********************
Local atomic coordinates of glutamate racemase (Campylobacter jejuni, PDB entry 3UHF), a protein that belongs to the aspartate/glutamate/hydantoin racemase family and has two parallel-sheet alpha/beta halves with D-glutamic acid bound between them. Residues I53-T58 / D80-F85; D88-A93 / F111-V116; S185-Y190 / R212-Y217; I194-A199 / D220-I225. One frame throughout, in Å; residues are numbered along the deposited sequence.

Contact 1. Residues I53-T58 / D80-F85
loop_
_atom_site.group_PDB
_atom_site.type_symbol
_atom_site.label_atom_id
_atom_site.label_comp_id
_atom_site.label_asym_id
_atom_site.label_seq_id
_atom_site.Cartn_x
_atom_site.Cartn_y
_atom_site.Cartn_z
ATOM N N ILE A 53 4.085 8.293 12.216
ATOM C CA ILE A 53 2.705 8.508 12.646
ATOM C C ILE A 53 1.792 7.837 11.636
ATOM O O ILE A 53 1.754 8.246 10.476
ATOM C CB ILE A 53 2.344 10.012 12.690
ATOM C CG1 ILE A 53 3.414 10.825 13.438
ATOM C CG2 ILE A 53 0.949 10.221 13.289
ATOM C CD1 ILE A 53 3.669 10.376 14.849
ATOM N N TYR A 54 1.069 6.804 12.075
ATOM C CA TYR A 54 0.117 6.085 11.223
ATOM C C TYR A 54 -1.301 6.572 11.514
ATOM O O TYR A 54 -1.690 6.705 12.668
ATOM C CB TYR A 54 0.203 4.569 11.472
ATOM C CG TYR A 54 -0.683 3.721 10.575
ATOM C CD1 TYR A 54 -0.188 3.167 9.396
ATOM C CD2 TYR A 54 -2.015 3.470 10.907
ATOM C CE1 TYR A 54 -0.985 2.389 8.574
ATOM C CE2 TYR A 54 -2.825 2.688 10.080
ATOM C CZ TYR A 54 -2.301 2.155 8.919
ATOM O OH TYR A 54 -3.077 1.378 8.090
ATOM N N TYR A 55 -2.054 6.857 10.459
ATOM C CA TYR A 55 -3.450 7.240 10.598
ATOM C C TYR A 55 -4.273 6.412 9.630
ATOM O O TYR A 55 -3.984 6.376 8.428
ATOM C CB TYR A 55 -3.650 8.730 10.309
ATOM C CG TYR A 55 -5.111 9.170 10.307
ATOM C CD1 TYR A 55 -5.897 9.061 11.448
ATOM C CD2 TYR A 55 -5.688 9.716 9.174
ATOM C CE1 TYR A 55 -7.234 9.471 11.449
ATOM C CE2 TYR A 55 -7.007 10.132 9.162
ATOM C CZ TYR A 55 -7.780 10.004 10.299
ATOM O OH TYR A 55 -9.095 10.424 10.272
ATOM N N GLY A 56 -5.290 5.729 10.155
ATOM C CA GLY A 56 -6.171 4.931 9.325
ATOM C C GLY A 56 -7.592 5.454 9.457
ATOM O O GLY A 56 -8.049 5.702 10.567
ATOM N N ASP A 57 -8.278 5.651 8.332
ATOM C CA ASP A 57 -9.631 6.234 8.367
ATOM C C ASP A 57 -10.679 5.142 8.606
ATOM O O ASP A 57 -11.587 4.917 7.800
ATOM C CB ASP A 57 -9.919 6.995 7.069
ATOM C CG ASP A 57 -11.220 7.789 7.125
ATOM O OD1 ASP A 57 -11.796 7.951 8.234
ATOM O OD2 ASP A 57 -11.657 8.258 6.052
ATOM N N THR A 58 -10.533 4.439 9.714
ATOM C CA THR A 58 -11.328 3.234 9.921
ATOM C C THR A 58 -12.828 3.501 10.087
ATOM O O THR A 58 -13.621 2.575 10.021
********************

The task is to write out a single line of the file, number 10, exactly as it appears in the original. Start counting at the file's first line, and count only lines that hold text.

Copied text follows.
_atom_site.Cartn_x